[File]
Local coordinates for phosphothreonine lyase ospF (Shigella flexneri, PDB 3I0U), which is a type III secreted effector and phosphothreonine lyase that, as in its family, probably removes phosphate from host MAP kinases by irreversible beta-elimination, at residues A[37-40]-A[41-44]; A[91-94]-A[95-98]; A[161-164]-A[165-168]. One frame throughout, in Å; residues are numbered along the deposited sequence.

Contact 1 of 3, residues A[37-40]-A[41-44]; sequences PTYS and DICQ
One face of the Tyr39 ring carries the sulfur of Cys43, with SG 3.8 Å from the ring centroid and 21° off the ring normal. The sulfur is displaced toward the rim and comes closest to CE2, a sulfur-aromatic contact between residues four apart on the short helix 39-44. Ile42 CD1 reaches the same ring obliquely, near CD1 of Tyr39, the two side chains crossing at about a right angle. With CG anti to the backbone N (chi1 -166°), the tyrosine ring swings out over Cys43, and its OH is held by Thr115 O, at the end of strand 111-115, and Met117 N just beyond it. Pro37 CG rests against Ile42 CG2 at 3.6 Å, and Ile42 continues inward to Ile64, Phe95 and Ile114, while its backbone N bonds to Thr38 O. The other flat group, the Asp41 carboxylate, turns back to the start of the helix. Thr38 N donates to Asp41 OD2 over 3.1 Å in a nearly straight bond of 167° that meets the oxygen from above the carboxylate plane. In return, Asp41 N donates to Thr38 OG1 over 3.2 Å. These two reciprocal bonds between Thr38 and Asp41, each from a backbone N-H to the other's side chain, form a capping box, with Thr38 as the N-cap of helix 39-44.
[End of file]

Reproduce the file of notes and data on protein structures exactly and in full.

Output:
Local coordinates for phosphothreonine lyase ospF (Shigella flexneri, PDB 3I0U), which is a type III secreted effector and phosphothreonine lyase that, as in its family, probably removes phosphate from host MAP kinases by irreversible beta-elimination, at residues A[37-40]-A[41-44]; A[91-94]-A[95-98]; A[161-164]-A[165-168]. One frame throughout, in Å; residues are numbered along the deposited sequence.

Contact 1 of 3, residues A[37-40]-A[41-44]; sequences PTYS and DICQ
One face of the Tyr39 ring carries the sulfur of Cys43, with SG 3.8 Å from the ring centroid and 21° off the ring normal. The sulfur is displaced toward the rim and comes closest to CE2, a sulfur-aromatic contact between residues four apart on the short helix 39-44. Ile42 CD1 reaches the same ring obliquely, near CD1 of Tyr39, the two side chains crossing at about a right angle. With CG anti to the backbone N (chi1 -166°), the tyrosine ring swings out over Cys43, and its OH is held by Thr115 O, at the end of strand 111-115, and Met117 N just beyond it. Pro37 CG rests against Ile42 CG2 at 3.6 Å, and Ile42 continues inward to Ile64, Phe95 and Ile114, while its backbone N bonds to Thr38 O. The other flat group, the Asp41 carboxylate, turns back to the start of the helix. Thr38 N donates to Asp41 OD2 over 3.1 Å in a nearly straight bond of 167° that meets the oxygen from above the carboxylate plane. In return, Asp41 N donates to Thr38 OG1 over 3.2 Å. These two reciprocal bonds between Thr38 and Asp41, each from a backbone N-H to the other's side chain, form a capping box, with Thr38 as the N-cap of helix 39-44.